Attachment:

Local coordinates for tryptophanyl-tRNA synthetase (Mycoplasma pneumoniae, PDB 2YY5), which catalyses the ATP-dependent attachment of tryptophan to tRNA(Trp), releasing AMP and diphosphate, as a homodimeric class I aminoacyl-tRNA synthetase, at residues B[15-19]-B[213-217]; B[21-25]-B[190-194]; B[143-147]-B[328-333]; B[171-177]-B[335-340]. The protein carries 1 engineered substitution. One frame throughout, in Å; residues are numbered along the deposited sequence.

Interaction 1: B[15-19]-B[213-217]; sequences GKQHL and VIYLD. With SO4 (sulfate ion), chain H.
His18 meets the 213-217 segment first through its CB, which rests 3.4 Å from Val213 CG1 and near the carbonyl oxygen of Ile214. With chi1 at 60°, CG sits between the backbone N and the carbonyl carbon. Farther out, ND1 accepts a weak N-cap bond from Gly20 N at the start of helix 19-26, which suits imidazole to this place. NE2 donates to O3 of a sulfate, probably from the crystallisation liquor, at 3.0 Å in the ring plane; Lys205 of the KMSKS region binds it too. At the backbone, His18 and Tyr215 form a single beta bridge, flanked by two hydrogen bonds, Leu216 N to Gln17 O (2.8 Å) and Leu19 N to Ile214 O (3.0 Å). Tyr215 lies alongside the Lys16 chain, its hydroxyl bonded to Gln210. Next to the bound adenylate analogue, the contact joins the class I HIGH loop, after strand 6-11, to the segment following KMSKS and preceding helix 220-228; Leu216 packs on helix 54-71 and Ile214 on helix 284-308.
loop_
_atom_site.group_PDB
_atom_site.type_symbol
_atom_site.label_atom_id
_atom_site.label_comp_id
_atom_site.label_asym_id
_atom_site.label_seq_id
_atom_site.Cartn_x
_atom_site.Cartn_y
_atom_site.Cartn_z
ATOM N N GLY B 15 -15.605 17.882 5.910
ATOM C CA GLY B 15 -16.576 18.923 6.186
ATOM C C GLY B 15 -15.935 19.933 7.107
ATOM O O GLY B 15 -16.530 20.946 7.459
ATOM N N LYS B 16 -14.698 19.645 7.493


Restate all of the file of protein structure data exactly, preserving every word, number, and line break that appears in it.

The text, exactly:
Local coordinates for tryptophanyl-tRNA synthetase (Mycoplasma pneumoniae, PDB 2YY5), which catalyses the ATP-dependent attachment of tryptophan to tRNA(Trp), releasing AMP and diphosphate, as a homodimeric class I aminoacyl-tRNA synthetase, at residues B[15-19]-B[213-217]; B[21-25]-B[190-194]; B[143-147]-B[328-333]; B[171-177]-B[335-340]. The protein carries 1 engineered substitution. One frame throughout, in Å; residues are numbered along the deposited sequence.

Interaction 1: B[15-19]-B[213-217]; sequences GKQHL and VIYLD. With SO4 (sulfate ion), chain H.
His18 meets the 213-217 segment first through its CB, which rests 3.4 Å from Val213 CG1 and near the carbonyl oxygen of Ile214. With chi1 at 60°, CG sits between the backbone N and the carbonyl carbon. Farther out, ND1 accepts a weak N-cap bond from Gly20 N at the start of helix 19-26, which suits imidazole to this place. NE2 donates to O3 of a sulfate, probably from the crystallisation liquor, at 3.0 Å in the ring plane; Lys205 of the KMSKS region binds it too. At the backbone, His18 and Tyr215 form a single beta bridge, flanked by two hydrogen bonds, Leu216 N to Gln17 O (2.8 Å) and Leu19 N to Ile214 O (3.0 Å). Tyr215 lies alongside the Lys16 chain, its hydroxyl bonded to Gln210. Next to the bound adenylate analogue, the contact joins the class I HIGH loop, after strand 6-11, to the segment following KMSKS and preceding helix 220-228; Leu216 packs on helix 54-71 and Ile214 on helix 284-308.
loop_
_atom_site.group_PDB
_atom_site.type_symbol
_atom_site.label_atom_id
_atom_site.label_comp_id
_atom_site.label_asym_id
_atom_site.label_seq_id
_atom_site.Cartn_x
_atom_site.Cartn_y
_atom_site.Cartn_z
ATOM N N GLY B 15 -15.605 17.882 5.910
ATOM C CA GLY B 15 -16.576 18.923 6.186
ATOM C C GLY B 15 -15.935 19.933 7.107
ATOM O O GLY B 15 -16.530 20.946 7.459
ATOM N N LYS B 16 -14.698 19.645 7.493